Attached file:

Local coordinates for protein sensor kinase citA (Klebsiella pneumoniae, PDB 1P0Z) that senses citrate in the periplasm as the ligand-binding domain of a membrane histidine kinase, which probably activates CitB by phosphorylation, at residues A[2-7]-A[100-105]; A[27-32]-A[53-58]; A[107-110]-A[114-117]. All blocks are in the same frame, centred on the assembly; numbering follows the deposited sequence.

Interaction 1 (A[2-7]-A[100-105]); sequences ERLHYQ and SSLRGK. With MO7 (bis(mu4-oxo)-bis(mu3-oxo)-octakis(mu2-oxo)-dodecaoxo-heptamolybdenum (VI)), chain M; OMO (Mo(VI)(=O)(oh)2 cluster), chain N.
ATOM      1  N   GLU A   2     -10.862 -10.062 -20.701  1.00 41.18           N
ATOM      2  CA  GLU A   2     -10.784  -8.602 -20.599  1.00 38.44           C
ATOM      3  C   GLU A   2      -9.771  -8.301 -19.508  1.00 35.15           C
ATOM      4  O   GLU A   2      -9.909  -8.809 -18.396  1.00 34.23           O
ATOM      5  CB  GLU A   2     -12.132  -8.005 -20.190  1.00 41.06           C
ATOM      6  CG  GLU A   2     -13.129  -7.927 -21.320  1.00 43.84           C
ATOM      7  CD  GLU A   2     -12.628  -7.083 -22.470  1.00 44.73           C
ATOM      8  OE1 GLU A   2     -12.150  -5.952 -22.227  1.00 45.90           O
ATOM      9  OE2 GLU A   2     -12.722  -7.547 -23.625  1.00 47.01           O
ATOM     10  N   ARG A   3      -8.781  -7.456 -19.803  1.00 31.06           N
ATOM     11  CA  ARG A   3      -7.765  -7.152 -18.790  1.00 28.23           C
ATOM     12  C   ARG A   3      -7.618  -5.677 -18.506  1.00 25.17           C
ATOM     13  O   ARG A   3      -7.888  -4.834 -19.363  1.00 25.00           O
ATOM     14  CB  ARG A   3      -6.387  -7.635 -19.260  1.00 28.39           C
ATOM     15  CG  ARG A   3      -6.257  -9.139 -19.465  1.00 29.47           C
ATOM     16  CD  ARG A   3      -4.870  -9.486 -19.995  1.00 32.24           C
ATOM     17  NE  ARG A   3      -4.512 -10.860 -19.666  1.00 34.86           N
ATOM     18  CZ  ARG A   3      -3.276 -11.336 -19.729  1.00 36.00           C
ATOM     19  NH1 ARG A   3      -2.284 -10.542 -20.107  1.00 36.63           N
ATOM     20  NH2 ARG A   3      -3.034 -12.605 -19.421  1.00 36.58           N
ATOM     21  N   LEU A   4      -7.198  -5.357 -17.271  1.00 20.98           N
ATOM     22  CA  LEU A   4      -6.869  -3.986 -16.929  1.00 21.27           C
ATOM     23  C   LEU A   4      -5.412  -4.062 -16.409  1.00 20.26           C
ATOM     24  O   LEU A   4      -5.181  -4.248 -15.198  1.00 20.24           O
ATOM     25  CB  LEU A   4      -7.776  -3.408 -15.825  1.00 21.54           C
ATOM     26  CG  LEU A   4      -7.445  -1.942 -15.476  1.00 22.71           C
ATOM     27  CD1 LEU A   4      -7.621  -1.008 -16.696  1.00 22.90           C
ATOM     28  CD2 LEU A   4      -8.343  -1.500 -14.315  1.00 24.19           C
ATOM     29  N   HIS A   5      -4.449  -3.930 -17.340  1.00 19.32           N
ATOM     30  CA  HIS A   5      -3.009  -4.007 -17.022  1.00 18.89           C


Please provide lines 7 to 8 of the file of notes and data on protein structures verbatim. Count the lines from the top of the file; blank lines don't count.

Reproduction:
ATOM      5  CB  GLU A   2     -12.132  -8.005 -20.190  1.00 41.06           C
ATOM      6  CG  GLU A   2     -13.129  -7.927 -21.320  1.00 43.84           C